Don’t Listen to Naysayers

For the longest time, I delayed telling my parents about my plan to go full-time RVing. I went back and forth with myself on when was the most appropriate time, how I should bring the subject up, and what exactly I was going to say. In the end, it just sort of came out while we were on the phone. I got about the response I had expected: they didn’t think it was a good idea, but said it was my decision, and wished me luck.

When you start telling people about any big unconventional dream that you have, there are a variety of responses you might receive. Some people will be excited for you, tell you to go for it, and encourage you along the way. Some might not ‘get it’, but will still wish you the best, and still others might be neutral and not have an opinion either way.

But then you’ll come across people who won’t be supportive. Maybe they’re against the idea because they’re genuinely concerned on your behalf that you’ll fail or it won’t work out, my parents fell into this category. You could try sending them materials on the subject as well as give them a run down on what your plans are so far, and answer questions they may have. A lot of times people fear what they don’t understand, so helping them to understand might ease these fears.

Once they realize that this isn’t just a whim and that you’ve put a considerable amount of thought into it they may come around, or maybe not. Either way, you shouldn’t stress yourself out trying to convince someone that this is a good decision for you. Some people just can’t see that reaching for something outside of the norm can be a valid and in fact very fulfilling choice.

Then there are the naysayers. When you tell someone in this category about your big plans, you’ll get a strong negative response. It’s possible they might mock or criticize you behind your back, but often they’ll be quite open and clear that there is no way you can accomplish x, y, or z, and then proceed to tell you why. Trying to reason with these people is usually pointless. They’re convinced that they are right, and it’s not worth the time and effort to argue with them. In fact, the best response is often just to walk away, even though it may leave you feeling frustrated.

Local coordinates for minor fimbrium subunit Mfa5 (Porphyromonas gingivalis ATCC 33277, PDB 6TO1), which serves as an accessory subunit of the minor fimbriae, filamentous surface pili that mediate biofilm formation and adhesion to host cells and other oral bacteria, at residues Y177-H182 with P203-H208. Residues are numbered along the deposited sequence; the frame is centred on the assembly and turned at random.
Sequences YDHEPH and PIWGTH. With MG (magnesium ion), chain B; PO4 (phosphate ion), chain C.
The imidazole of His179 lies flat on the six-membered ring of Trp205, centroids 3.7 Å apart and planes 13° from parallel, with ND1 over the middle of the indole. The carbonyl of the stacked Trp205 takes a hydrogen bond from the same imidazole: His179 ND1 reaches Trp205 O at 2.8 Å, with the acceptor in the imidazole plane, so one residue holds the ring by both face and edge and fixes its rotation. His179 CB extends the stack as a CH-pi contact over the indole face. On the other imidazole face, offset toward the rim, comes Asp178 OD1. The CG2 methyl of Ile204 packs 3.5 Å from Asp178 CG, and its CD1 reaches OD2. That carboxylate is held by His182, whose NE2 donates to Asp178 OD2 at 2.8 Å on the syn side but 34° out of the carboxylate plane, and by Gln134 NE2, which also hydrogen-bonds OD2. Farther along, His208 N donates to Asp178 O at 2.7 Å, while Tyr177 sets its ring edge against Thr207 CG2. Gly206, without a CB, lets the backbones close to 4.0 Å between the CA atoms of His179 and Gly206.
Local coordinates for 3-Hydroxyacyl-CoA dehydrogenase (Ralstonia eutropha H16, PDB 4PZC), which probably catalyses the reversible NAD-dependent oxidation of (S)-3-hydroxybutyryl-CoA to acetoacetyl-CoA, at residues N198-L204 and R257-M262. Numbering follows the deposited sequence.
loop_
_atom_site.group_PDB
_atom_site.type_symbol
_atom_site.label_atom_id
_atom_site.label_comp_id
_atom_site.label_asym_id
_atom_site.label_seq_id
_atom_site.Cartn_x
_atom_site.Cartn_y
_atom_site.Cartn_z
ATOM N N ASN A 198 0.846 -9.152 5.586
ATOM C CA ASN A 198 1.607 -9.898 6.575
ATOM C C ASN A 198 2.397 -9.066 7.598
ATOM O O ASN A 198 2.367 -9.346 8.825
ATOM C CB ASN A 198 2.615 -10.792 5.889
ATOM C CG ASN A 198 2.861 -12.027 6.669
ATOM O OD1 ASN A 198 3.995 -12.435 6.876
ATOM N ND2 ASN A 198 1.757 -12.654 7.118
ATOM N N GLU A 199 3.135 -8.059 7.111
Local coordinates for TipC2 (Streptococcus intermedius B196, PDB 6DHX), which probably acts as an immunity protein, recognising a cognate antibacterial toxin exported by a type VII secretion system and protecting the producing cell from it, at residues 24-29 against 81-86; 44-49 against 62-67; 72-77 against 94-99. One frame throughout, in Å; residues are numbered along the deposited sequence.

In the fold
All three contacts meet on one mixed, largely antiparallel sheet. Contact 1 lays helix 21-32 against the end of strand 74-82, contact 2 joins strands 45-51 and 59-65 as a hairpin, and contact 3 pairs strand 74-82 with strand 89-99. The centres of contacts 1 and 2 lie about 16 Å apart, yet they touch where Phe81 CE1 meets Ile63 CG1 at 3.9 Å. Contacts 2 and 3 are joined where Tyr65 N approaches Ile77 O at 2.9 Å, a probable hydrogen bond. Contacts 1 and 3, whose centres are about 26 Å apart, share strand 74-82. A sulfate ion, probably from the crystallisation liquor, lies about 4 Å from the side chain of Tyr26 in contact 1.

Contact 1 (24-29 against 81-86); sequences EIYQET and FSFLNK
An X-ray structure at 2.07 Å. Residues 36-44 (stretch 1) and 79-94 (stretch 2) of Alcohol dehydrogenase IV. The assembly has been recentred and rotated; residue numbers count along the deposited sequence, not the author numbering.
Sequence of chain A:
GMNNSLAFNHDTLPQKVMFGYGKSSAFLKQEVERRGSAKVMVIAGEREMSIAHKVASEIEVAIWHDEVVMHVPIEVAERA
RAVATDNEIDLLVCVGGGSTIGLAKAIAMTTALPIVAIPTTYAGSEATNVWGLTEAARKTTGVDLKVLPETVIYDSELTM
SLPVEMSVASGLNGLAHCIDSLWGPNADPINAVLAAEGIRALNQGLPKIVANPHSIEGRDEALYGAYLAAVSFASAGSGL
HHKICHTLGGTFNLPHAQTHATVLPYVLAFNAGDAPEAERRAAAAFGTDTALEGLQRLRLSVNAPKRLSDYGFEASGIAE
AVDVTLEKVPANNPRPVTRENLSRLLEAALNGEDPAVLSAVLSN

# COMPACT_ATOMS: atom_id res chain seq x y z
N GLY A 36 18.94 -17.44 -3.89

The reason why some people react this way is interesting to think about. After all, assuming the person in question isn’t a close relative, your success or failure likely would have little impact on their life, so why should they be so concerned about whether you can do it or not? Here are a couple of theories.

Perhaps they’re pushing their own insecurities off on you. They could be too afraid to follow their own dreams, or they don’t want to put forth the effort to try, so when you tell them of your plans it makes them feel inadequate. No one likes feeling inadequate, so these people rationalize their decision not to try by deciding it’s impossible to do. To reinforce this belief, they then attempt to bring down anyone who does dare to try.

Or, maybe they’re mistakenly convinced that your success would mean their failure. Clearly, in some instances like competitive sports, there can only be a certain number of winners. One team wins, the other team loses. This is also true in traditional employment, where the farther up the ladder you get the more privileges there are to be had, but the competition for these positions gets fierce. Some people believe this competition extends beyond that, that life is a zero-sum game, and only a small number of lucky winners get to live out their life’s dream, therefore they try to shoot down others trying to do the same to increase their chances.

Whatever the reason, the farther you get with your big idea, the more likely you’ll be to attract the attention of naysayers. Sometimes they will make you doubt your intentions, abilities, and determination, and you might find yourself wondering if you can really accomplish your dream.

To combat this, find and connect with people who are supportive of your decision and want to see you succeed. The environment we place ourselves in plays a huge role in our lives, and choosing to surround yourself with positive people can make a big difference. If you’re just starting out on your path and don’t have anyone in your immediate circle of friends who qualifies, try making it a priority to find other people who are trying to accomplish the same thing as you, and introduce yourself. This way, you’ll have people to bounce your ideas off of, as well as a built in support network for the times when the naysayers and fatigue start to take their toll.

If you’ve encountered a naysayer before, how did you deal with them? How do you approach bringing up your Big Idea with new people who might react unexpectedly?

Image courtesy of Lata Pita

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At IO I teach people how to ditch the status quo and travel full-time before retirement, and share stories of my adventures (and misadventures) to inspire future nomads and armchair travelers alike. Included at no additional charge: seizing your dreams, living boldly, and making a difference.


  1. Anne on December 21, 2016 at 7:40 pm